The Catholic Church entered uncharted waters on Tuesday after Pope Benedict XVI’s shock announcement that he would become the first pontiff to resign of his own free will in 700 years.
The 85-year-old Benedict told a group of cardinals in a speech in Latin on Monday that he will step down on February 28 because his advancing age prevented him from carrying out his duties in a fast-changing world.
Only a few advisers knew of the pope’s plan beforehand and many leaders of the Vatican hierarchy were caught off guard, with Cardinal Angelo Sodano saying the announcement came “like a lightning bolt in a clear blue sky”.
Ordinary faithful among the world’s 1.1 billion Catholics were divided.
Some said the move was a courageous act that would breathe new life into a Roman Catholic Church struggling with multiple crises and could possibly set a precedent for ageing popes no longer at the height of their powers.
Others said they were dismayed that a leader whose election by the Church’s cardinals is believed to be divinely inspired could simply decide to quit.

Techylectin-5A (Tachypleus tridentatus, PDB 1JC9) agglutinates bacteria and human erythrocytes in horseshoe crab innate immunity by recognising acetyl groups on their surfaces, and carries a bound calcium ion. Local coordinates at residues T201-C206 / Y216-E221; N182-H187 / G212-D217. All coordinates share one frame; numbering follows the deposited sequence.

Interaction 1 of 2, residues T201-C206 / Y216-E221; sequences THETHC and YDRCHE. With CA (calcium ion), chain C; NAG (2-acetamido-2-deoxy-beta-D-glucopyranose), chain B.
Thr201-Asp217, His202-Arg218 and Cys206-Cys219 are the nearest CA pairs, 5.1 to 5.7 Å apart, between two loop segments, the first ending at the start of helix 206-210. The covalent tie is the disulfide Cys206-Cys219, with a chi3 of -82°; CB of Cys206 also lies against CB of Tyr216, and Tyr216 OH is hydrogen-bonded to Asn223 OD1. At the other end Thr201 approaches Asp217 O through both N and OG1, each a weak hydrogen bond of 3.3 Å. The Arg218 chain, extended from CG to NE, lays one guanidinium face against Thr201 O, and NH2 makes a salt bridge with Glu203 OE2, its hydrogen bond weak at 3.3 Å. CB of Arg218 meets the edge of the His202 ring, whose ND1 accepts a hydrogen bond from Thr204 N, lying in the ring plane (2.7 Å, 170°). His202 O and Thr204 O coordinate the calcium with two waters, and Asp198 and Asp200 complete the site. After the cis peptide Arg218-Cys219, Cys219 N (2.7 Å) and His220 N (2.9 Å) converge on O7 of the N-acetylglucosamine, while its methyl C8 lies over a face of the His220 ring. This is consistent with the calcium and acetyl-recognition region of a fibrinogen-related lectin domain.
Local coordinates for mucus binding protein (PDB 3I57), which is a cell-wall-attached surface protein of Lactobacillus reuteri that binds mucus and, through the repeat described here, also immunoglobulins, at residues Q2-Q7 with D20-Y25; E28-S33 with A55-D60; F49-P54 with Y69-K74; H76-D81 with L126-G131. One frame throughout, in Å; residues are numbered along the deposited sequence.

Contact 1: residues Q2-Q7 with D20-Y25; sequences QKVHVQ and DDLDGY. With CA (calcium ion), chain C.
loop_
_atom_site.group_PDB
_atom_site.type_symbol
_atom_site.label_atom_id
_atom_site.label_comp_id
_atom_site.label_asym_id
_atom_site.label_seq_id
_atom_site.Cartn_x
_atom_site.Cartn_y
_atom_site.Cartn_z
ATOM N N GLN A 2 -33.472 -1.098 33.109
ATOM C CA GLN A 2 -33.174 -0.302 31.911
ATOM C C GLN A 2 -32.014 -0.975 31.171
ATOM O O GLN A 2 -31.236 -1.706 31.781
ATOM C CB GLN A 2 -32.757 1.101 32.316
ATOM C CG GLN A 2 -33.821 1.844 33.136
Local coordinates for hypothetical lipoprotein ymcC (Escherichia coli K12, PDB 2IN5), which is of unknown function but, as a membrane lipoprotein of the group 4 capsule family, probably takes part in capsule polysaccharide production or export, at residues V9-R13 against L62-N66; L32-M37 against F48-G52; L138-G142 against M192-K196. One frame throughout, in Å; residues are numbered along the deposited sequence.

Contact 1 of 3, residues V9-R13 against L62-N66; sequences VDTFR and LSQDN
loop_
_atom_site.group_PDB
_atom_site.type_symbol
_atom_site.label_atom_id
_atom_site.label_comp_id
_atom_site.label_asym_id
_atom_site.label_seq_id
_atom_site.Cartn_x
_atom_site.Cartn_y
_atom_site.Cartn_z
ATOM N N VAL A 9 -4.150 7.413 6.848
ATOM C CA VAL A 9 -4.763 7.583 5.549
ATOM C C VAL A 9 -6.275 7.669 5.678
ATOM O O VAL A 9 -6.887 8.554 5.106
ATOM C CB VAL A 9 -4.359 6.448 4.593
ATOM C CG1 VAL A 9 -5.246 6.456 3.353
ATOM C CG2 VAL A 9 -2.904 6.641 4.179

World leaders said they were respectful of Benedict’s decision and praised his pontificate, particularly for increasing inter-religious dialogue.
The pope’s eight-year rule — one of the shortest in the Church’s modern history — also earned him a lot of enemies however, from the gay community to AIDS activists to campaigners for victims of paedophile priests.
An academic theologian and the author of numerous tomes including a trilogy on the life of Jesus Christ, the pope was often seen as somewhat distant from the intrigue of the Vatican and the day-to-day running of the Church.
The Vatican said the ex-pope would initially stay at the papal summer residence of Castel Gandolfo near Rome and then retire to a former monastery inside the Vatican walls — a stone’s throw from his successor.
Speculation over who could be the next pope was already in full swing in Rome just hours after the announcement, although even seasoned observers cautioned that predictions on future popes are notoriously unreliable.
The field appears wide open, with some saying the papacy could return to an Italian for the first time since 1978, others saying it could go to a North American and others still saying Africa or Asia could yield the next pope.
The Vatican has said it expects a new pope to be in place in time for Easter, which falls on March 31 this year, although the decision is ultimately up to the cardinals of the Catholic Church meeting in a secret conclave.
They send a signal of black smoke each day until a decision is taken with a two-third majority.
White smoke is then put out from the Vatican palace when a candidate has been approved.
The new pope is then presented to the crowds in St Peter’s Square with the famous Latin cry “Habemus Papam!” (“We have a pope!).